One of the features I needed for EZReader was a very, very simple blog page for things like announcing new features. I wanted it function like a blog (with paging, an RSS feed, and discretely linkable articles), but I definitely did not want to deal with a full CMS or anything that required a separate database install. I wanted the additional load it created on the site to be minimal. And I wanted it to be hosted along with the actual website (as opposed to setting up separate hosting with, for example, Squarespace, and then point a subdomain at the blog host). This last one was partly for cost reasons and partly for look-and-feel reasons; if I made major site style changes I didn't want to have to maintain them in two places.
So my initial thought was to use Jekyll, the blog engine that GitHub uses for its generated pages. Rather than relying on a database to store posts and generating the pages on the fly, with Jekyll you generate the blog as a set of static HTML pages. There's a layout page (the basic look and feel) and each post is a separate file (written in Markdown, if you like, and I do), and whenever you add or update anything you regenerate the whole site. Since all you're serving is static HTML, you don't need any special handlers or a database to run your blog; it's pretty much the simplest possible deployment and hosting scenario imaginable.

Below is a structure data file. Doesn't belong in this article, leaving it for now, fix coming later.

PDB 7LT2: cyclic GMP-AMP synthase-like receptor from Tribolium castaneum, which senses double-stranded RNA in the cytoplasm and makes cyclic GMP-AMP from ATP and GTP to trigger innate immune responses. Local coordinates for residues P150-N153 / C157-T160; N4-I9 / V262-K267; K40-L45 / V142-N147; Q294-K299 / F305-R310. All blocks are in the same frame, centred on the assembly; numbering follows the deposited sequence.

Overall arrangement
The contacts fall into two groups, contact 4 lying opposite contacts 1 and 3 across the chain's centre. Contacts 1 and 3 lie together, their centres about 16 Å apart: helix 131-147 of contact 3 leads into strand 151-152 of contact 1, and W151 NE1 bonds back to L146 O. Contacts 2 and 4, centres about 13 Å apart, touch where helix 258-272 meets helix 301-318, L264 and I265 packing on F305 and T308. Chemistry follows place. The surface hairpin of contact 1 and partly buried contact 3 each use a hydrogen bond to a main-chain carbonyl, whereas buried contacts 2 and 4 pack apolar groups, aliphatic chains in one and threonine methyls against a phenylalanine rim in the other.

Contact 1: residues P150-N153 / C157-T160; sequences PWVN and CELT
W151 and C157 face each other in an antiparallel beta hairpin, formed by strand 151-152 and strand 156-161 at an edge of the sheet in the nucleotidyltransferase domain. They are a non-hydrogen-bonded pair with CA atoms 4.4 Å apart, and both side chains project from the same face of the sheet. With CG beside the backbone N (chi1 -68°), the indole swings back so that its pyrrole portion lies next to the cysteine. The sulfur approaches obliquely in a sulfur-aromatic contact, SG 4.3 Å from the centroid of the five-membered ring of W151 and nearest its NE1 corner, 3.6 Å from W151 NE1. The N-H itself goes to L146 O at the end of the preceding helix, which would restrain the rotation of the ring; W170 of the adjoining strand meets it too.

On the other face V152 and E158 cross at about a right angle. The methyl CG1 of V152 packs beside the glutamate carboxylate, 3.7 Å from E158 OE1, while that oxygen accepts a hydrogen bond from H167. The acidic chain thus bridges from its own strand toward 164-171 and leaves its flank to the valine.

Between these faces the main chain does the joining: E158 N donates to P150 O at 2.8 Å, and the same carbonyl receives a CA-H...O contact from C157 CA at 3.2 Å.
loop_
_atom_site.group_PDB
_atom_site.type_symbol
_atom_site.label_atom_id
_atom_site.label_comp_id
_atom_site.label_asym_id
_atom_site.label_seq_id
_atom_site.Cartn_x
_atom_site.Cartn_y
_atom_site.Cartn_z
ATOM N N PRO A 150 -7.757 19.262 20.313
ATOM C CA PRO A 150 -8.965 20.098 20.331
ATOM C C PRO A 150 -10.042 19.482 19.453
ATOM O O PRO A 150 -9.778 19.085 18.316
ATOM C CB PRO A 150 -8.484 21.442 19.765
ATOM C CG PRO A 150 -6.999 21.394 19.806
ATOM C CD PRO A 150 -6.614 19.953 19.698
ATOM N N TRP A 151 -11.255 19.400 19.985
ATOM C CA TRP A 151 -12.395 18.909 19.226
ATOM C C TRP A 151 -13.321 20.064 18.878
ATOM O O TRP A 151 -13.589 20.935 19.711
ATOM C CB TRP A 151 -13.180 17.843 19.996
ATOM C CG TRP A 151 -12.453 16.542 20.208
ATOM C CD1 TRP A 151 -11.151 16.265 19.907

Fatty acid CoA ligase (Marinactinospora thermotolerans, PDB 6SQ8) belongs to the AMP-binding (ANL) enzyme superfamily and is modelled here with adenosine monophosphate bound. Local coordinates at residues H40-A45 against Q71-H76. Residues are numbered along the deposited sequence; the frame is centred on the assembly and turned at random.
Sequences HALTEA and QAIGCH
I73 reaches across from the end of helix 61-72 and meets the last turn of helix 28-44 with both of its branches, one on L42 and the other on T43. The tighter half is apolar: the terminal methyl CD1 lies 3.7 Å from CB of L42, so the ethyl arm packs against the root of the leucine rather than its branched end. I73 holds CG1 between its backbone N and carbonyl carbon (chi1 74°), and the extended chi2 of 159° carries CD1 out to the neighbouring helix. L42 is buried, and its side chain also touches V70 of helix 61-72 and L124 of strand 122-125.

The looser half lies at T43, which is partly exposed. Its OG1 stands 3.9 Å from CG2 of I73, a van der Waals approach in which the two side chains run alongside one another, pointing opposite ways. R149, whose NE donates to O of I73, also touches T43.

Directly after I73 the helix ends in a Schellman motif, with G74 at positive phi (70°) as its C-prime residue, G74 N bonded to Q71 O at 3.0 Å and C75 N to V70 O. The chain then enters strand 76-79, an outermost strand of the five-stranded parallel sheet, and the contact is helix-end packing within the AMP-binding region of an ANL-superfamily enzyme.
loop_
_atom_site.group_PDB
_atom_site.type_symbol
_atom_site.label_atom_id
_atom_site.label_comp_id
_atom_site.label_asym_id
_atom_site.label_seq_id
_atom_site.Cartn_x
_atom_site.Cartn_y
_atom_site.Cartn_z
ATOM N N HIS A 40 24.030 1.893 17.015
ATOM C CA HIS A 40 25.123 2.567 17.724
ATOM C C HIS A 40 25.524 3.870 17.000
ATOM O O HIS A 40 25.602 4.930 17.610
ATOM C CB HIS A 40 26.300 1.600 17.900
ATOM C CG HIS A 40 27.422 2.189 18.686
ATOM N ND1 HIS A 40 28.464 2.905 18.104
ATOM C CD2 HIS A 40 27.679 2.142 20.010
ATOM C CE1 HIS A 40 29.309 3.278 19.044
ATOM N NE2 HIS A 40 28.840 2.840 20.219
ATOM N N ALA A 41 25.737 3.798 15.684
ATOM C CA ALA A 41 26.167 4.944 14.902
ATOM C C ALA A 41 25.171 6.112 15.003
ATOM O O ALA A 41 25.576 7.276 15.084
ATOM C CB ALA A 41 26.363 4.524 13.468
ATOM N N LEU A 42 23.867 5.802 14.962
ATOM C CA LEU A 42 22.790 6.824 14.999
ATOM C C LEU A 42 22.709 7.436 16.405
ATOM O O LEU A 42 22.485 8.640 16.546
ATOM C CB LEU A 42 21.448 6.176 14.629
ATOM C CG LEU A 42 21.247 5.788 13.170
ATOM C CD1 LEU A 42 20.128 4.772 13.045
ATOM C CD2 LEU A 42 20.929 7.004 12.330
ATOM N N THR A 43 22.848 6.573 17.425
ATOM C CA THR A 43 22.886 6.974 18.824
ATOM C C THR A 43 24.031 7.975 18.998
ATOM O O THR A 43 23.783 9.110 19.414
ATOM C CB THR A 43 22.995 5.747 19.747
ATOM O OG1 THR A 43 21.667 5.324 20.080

Jekyll, though, is written in Ruby. And it's not officially supported on Windows. EZReader is all written on Windows machines, and uses .NET. I worked on getting a Jekyll site integrate with EZReader for a little while, but after the third or fourth hurdle it was becoming clear that this wasn't ideal. (Ruby on Windows is doable, but it takes some commitment to get everything up and running and it's pretty much always a second-class citizen. I think the only thing I've ever really used successfully was Rake.)
Luckily for me, there's an excellent project for .NET called Pretzel. It basically does the same thing as Jekyll but with native Windows tools. Even better, in addition to supporting Jekyll templates (you can take the source for a Jekyll site and produce the same output on Windows using pretzel), pretzel supports Razor, which is what I used for all the views in EZReader. So I was basically able to reuse my original site template for the blog portion of the site.
The source files (including each blog post) all live in my project under a folder call BlogTemplate; whenever I add a new post I pop open PowerShell and call
pretzel bake to generate the static files. At some point I'll probably automate that step with TeamCity, but for now I'm enjoying how ridiculously simple this is.
It even generates RSS and ATOM feeds. Pretty sweet.